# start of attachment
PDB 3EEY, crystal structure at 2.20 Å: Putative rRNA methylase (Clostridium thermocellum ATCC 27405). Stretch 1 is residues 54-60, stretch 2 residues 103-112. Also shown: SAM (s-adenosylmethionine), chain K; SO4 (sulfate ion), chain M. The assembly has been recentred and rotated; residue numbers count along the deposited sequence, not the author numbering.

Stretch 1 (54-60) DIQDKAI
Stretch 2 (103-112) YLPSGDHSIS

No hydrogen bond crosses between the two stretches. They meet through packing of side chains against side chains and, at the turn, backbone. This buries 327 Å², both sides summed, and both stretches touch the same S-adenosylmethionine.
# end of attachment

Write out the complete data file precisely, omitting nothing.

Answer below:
PDB 3EEY, crystal structure at 2.20 Å: Putative rRNA methylase (Clostridium thermocellum ATCC 27405). Stretch 1 is residues 54-60, stretch 2 residues 103-112. Also shown: SAM (s-adenosylmethionine), chain K; SO4 (sulfate ion), chain M. The assembly has been recentred and rotated; residue numbers count along the deposited sequence, not the author numbering.

Stretch 1 (54-60) DIQDKAI
Stretch 2 (103-112) YLPSGDHSIS

No hydrogen bond crosses between the two stretches. They meet through packing of side chains against side chains and, at the turn, backbone. This buries 327 Å², both sides summed, and both stretches touch the same S-adenosylmethionine.